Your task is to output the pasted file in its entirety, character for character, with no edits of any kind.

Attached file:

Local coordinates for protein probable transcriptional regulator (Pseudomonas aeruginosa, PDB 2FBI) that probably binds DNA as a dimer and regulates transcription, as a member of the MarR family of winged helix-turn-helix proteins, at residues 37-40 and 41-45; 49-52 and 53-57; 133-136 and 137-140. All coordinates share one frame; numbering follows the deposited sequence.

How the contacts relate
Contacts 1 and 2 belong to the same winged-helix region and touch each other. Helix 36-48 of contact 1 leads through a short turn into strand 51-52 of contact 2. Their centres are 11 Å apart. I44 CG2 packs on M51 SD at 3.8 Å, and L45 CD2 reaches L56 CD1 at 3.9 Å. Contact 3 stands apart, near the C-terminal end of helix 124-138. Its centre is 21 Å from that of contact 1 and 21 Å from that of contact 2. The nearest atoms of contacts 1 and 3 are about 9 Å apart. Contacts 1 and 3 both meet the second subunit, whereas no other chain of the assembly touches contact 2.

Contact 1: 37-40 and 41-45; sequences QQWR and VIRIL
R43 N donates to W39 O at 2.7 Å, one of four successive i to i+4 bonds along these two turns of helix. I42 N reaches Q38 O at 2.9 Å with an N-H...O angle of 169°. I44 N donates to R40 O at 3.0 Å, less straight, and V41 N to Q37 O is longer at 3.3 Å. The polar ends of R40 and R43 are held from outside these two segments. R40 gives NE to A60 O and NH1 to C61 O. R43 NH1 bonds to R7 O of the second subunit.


Local coordinates for protein probable transcriptional regulator (Pseudomonas aeruginosa, PDB 2FBI) that probably binds DNA as a dimer and regulates transcription, as a member of the MarR family of winged helix-turn-helix proteins, at residues 37-40 and 41-45; 49-52 and 53-57; 133-136 and 137-140. All coordinates share one frame; numbering follows the deposited sequence.

How the contacts relate
Contacts 1 and 2 belong to the same winged-helix region and touch each other. Helix 36-48 of contact 1 leads through a short turn into strand 51-52 of contact 2. Their centres are 11 Å apart. I44 CG2 packs on M51 SD at 3.8 Å, and L45 CD2 reaches L56 CD1 at 3.9 Å. Contact 3 stands apart, near the C-terminal end of helix 124-138. Its centre is 21 Å from that of contact 1 and 21 Å from that of contact 2. The nearest atoms of contacts 1 and 3 are about 9 Å apart. Contacts 1 and 3 both meet the second subunit, whereas no other chain of the assembly touches contact 2.

Contact 1: 37-40 and 41-45; sequences QQWR and VIRIL
R43 N donates to W39 O at 2.7 Å, one of four successive i to i+4 bonds along these two turns of helix. I42 N reaches Q38 O at 2.9 Å with an N-H...O angle of 169°. I44 N donates to R40 O at 3.0 Å, less straight, and V41 N to Q37 O is longer at 3.3 Å. The polar ends of R40 and R43 are held from outside these two segments. R40 gives NE to A60 O and NH1 to C61 O. R43 NH1 bonds to R7 O of the second subunit.